“Searching for Home Abroad is a valuable addition to the growing literature of the Japanese and Japanese descendents in Latin American, Asian immigrations to the Americas and Asian diasporas, transnationalism, and identity formation, and it makes an important contribution to the field of immigration and ethnic history.” — Meiko Nishida , Luso-Braziliam Review
"Searching for Home Abroad is valuable for its contributions to the study of ethnic identity and notions of home in the context of transnationalism, globalization, and diaspora, but also specifically to the understanding of Japanese Brazilian migration. Much of the strength of this edited volume lies in the various scholarly perspectives of its contributors." — Michell J. Moran-Taylor, Latin American Politics and Society
"[A] fascinating collection of essays on diverse aspects of the Japanese migration to Brazil in the early 20th century and the recent flows of Japanese Brazilians who relocated to Japan. . . . [A] well-grounded and engaging reading for scholars from various disciplines and migration-related practitioners alike." — Ana Margheritis , The Latin Americanist
"[A] very interesting, informative, analytical, provocative and readable book." — Antonio Sérgio Alfredo Guimarães , Journal of Latin American Studies
"[N]ot just essential reading for students and scholars of Nikkei (people of Japanese descent) issues; [this book] is also an instructive primer on the contingency of ethnic identity." — Robert Efird, Pacific Affairs
"[S]hed[s] new light on this specific minority group as well as raise[s] some tough questions about transnationalism and ethnic-identity formation in general."
— Brian Masaru Hayashi, The Journal of Asian Studies
"[T]he book is worth reading on at least two counts. First, the case of Japanese Brazilian migrant workers is of exceptional interest if only because it would seem literally to be exceptional: how many other immigrant communities have emigrated in such large numbers to their nominal homeland? Also, for scholars of Japan, it may be useful to understand the Japanese Brazilian community in Japan; it has established its own institutions and may well become a long-term feature of the Japanese cultural landscape."
— Stewart Lone, Asian Studies Review
"A major strength is the empirical grounding of much of the research in fieldwork conducted in Japan and Brazil, a dimension that always adds to social analysis." — Daniela de Carvalho, Journal of Japanese Studies
"I highly recommend Searching for Home Abroad for scholars and students of anthropology, history, and ethnic studies, as well as for all those interested in transnational migration and globalization." — Nobuko Adachi, History: A Review of Books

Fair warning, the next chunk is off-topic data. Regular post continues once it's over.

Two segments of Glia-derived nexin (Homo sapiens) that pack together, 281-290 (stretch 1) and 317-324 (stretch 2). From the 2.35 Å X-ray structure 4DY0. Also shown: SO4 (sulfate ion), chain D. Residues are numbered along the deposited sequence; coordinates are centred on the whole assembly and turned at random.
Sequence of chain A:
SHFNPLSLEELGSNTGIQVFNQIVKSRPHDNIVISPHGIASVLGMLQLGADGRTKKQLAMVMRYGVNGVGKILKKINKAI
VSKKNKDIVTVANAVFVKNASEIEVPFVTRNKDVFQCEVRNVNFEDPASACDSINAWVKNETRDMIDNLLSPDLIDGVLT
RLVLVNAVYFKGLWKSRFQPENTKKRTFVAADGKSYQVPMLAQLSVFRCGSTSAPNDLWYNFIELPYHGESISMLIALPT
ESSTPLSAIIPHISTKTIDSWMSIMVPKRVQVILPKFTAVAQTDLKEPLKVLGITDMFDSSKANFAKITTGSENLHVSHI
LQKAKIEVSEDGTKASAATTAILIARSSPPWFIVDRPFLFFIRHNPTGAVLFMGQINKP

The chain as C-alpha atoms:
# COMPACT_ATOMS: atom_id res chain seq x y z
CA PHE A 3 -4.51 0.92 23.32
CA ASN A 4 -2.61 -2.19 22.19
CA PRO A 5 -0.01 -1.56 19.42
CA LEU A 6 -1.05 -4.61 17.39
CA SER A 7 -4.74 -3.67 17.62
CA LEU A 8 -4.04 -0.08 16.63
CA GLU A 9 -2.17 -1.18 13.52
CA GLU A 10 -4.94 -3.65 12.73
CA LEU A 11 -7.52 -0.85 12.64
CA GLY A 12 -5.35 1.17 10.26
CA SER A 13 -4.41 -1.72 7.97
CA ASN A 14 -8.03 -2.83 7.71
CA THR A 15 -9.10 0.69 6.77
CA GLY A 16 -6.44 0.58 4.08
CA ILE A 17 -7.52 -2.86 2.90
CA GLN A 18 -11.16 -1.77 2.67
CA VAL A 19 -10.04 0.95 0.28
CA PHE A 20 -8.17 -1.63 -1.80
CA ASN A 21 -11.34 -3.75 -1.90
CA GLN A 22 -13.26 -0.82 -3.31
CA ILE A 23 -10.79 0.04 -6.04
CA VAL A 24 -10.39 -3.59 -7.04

"Overall, the essays collected in this volume offer suggestive insights on the convoluted and unique century old Japanese-Brazilian transnational formation. For the most part, the different contributions offer highly accessible reading for graduate and advanced undergraduate students in Asian, Latin American and migration studies." — Gerardo Renique , Bulletin of Latin American Research
“Jeffrey Lesser’s achievement is that he and his colleagues have assembled the most comprehensive, multi-dimensional portrayal to date of the Japanese in Brazil as well as Brazilians of Japanese descent who have gone to work temporarily in Japan. Their research deftly illustrates how the multiple identities of immigrants and their descendants, as well as transnational labor migrants, can generate a plethora of responses as to where and what their real home actually is. As such, this book makes a seminal contribution to Asian, Latin American, and migration studies.” — Lane Ryo Hirabayashi, University of California, Riverside
"Searching for Home Abroad makes a major contribution to Brazilian studies and to our empirical and theoretical understanding of transnational migration, liminality, and the construction of transnational identities. Its contributors—from history, sociology, anthropology, and ethnomusicology—provide us with a rich, nuanced, and very much needed understanding of early-twentieth-century Japanese immigration in Brazil, as well as the more recent Japanese-Brazilian emigration to Japan." — Leo Spitzer, author of Hotel Bolivia: The Culture of Memory in a Refuge from Nazism